About 15 states and the District of Columbia want to intervene in a lawsuit over the legality of Obamacare's insurer subsidies.
The attorneys general for the states and the District filed a motion Thursday to intervene in the lawsuit between the House and the Trump administration, backing the legality of subsidies paid out to insurers in exchange for lowering copays and deductibles for low-income Obamacare customers.
"The Trump administration and Republicans in Congress are determined to repeal healthcare — through a vote in Congress, executive actions or litigation to sabotage the health insurance markets," according to a separate statement from the pro-Obamacare advocacy group Protect Our Care.
The House filed a lawsuit against the Obama administration in 2014 arguing that it bypassed Congress for paying cost-sharing reduction payments to insurers. The House argued that the payments needed to be appropriated by Congress, and the Obama administration said the subsidies should get a permanent appropriation like the law's tax credits.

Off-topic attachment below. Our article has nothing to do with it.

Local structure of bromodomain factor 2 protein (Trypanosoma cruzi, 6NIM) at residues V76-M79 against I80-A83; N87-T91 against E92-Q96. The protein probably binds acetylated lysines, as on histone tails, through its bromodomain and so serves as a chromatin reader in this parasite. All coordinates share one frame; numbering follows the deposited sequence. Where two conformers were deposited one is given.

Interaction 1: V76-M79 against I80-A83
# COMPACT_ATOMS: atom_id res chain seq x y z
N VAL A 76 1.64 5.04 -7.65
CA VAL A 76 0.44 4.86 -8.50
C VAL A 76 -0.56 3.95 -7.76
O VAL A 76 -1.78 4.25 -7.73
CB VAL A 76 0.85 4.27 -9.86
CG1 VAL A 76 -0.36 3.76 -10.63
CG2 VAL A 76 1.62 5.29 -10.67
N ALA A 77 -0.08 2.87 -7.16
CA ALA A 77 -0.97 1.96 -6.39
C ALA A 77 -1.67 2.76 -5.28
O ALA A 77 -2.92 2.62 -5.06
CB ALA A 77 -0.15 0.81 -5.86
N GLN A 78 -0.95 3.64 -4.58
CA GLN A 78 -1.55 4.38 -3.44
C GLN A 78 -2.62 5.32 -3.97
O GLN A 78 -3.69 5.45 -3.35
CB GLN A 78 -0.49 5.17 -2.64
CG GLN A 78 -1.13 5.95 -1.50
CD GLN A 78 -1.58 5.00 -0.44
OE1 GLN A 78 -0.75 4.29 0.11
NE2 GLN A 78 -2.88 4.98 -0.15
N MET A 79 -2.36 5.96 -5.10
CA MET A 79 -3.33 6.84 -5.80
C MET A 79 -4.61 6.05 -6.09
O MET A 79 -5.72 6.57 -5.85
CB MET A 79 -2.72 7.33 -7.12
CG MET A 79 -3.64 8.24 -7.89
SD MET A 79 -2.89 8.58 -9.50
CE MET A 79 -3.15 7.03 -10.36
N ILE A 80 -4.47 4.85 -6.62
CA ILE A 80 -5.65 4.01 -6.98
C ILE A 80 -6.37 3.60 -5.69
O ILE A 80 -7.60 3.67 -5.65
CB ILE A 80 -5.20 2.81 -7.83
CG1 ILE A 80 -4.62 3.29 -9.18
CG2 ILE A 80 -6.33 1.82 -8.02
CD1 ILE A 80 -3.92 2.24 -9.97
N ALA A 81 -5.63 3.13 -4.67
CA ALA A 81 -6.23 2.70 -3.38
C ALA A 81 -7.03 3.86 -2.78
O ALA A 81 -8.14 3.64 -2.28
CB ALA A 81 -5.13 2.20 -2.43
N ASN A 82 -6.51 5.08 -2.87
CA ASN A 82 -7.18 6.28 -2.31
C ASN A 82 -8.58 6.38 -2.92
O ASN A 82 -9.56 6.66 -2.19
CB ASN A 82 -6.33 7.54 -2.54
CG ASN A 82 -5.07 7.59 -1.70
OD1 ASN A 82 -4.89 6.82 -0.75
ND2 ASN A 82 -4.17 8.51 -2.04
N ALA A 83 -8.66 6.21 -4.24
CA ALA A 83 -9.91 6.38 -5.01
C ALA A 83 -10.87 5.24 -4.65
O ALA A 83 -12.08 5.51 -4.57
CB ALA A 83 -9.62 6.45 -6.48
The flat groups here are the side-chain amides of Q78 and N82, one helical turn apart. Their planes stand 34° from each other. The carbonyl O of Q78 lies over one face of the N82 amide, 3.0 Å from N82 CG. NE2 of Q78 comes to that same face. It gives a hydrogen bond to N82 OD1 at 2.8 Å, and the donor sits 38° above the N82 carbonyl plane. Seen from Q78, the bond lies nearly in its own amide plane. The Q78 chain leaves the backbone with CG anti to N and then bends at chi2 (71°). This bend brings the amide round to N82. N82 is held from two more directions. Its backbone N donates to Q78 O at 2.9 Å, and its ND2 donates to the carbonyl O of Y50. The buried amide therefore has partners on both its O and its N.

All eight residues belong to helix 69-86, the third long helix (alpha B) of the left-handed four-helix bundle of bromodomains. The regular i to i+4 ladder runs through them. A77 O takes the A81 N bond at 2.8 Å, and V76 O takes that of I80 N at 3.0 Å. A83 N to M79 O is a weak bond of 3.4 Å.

A federal judge sided with the House last year but delayed her ruling from going into effect until after appeals were exhausted. The Obama administration appealed the ruling, but the Trump administration has not announced if it will continue the appeal or withdraw it.
It is not clear if the states have standing to intervene in the lawsuit.
The administration is paying the subsidies currently, but President Trump has said that he wants to see what happens with congressional efforts to repeal Obamacare before committing to the payments next year.
Insurers are pleading that they need some signal the payments will be there in 2018, as they are now formulating prices for plans to be sold in 2018.
Protect Our Care argues that the Trump administration and the Republican-controlled Congress are purposefully sabotaging Obamacare.
"Today's action represents an important strike against this sabotage," the group said.
A status report on the lawsuit from the House and the Trump administration is due Monday.